MacEwan University eyes job cuts, tuition hike in wake of grant reduction

MacEwan University says it will likely cut jobs as it braces for an anticipated $17-million reduction in provincial funding.

University says it will take balanced approach to increasing student fees

MacEwan University is planning job cuts as it braces for an anticipated $17-million shortfall in the current fiscal year. (Google)

MacEwan University is planning layoffs as it braces for an anticipated $17-million reduction in provincial funding.

The downtown Edmonton institution is one of the schools hit hardest by cuts to provincial operating grants announced in last month's budget.

"We know that with these levels of reductions, there are simply not enough non-salary savings or short-term revenue growth opportunities available for us to balance the 2019/20 and 2020/21 budgets without a reduction in positions," MacEwan University said in an emailed statement Friday.

The school does not have timelines in place yet, but said it has to create a plan and submit it for government approval by Dec. 2.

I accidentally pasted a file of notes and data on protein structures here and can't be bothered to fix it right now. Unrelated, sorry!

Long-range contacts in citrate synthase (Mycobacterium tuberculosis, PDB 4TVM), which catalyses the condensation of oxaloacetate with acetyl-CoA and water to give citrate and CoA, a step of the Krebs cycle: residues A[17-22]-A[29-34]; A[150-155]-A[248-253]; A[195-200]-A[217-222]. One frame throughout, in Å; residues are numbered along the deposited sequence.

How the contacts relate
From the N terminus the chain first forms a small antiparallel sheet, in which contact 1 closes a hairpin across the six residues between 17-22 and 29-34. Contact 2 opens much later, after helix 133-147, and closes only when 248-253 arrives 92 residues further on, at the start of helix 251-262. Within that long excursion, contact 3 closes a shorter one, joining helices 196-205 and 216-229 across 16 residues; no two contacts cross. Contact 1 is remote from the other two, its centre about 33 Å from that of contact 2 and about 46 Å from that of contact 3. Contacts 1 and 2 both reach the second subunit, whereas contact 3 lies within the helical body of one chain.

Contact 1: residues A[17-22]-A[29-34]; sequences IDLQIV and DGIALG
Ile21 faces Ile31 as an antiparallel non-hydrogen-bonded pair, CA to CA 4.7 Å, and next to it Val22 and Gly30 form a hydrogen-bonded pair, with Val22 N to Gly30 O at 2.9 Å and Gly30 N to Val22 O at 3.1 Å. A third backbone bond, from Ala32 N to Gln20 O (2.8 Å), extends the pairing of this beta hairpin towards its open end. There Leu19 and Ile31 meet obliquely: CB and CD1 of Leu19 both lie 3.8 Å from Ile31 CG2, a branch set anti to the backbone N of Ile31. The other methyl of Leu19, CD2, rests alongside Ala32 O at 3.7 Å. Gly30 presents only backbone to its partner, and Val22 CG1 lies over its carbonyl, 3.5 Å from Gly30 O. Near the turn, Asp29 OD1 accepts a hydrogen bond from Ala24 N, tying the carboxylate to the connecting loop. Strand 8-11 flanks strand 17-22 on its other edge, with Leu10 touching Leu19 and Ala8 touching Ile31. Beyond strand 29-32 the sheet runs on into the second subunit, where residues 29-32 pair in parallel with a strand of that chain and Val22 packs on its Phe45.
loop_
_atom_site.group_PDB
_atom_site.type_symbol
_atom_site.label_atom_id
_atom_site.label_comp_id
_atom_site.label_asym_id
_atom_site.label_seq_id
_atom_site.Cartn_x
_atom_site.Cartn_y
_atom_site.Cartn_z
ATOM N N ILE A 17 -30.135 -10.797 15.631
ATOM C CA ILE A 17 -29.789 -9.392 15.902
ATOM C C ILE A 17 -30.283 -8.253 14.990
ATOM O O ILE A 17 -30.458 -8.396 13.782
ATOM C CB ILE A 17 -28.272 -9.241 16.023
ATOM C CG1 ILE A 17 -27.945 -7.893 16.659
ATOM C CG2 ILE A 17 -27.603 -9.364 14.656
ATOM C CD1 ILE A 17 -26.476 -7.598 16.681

MacEwan arrived at its $17-million estimate by accounting for reductions in the level of grant funding it receives from the province that have already been announced and an estimate of further reductions based on the government's business plans that have yet to be confirmed.

Tuition won't jump this year, but the province's decision to lift the tuition freeze that has been in place for the past five years mean the university can raise fees for students. MacEwan will take a "balanced approach" to raising or introducing new fees, the statement said.

Advanced Education is cutting the overall grant program by five per cent, and MacEwan is facing a 7.9 per cent cut, retroactive to April 1, 2019. Advanced Education said it based the reductions on each institution's annual operating surplus and its ability to sustain the cuts.

The 7.9 per cent reduction accounts for $9.1 million, but the school says it's also factoring in a projected $1.7-million loss still to come. That's based on the government's fiscal year differing from MacEwan's, as well as the loss of a $3-million infrastructure grant and a $1.4-million tuition freeze offset that it had accounted for but will now not receive.

MacEwan said the province has indicated it will release more information about funding for post-secondary schools in January.


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